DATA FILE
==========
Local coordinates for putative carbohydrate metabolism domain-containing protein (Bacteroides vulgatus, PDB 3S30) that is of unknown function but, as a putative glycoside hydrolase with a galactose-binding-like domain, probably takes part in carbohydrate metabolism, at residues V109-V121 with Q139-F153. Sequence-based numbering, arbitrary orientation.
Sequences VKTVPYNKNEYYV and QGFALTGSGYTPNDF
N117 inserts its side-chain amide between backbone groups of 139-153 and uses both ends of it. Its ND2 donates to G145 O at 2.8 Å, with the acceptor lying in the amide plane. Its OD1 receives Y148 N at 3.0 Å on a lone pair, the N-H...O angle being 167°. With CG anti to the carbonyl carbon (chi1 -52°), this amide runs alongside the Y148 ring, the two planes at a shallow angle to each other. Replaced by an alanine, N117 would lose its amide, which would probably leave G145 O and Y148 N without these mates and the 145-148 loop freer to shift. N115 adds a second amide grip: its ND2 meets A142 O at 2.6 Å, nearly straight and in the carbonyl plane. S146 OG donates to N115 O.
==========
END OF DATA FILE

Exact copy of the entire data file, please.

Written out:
Local coordinates for putative carbohydrate metabolism domain-containing protein (Bacteroides vulgatus, PDB 3S30) that is of unknown function but, as a putative glycoside hydrolase with a galactose-binding-like domain, probably takes part in carbohydrate metabolism, at residues V109-V121 with Q139-F153. Sequence-based numbering, arbitrary orientation.
Sequences VKTVPYNKNEYYV and QGFALTGSGYTPNDF
N117 inserts its side-chain amide between backbone groups of 139-153 and uses both ends of it. Its ND2 donates to G145 O at 2.8 Å, with the acceptor lying in the amide plane. Its OD1 receives Y148 N at 3.0 Å on a lone pair, the N-H...O angle being 167°. With CG anti to the carbonyl carbon (chi1 -52°), this amide runs alongside the Y148 ring, the two planes at a shallow angle to each other. Replaced by an alanine, N117 would lose its amide, which would probably leave G145 O and Y148 N without these mates and the 145-148 loop freer to shift. N115 adds a second amide grip: its ND2 meets A142 O at 2.6 Å, nearly straight and in the carbonyl plane. S146 OG donates to N115 O.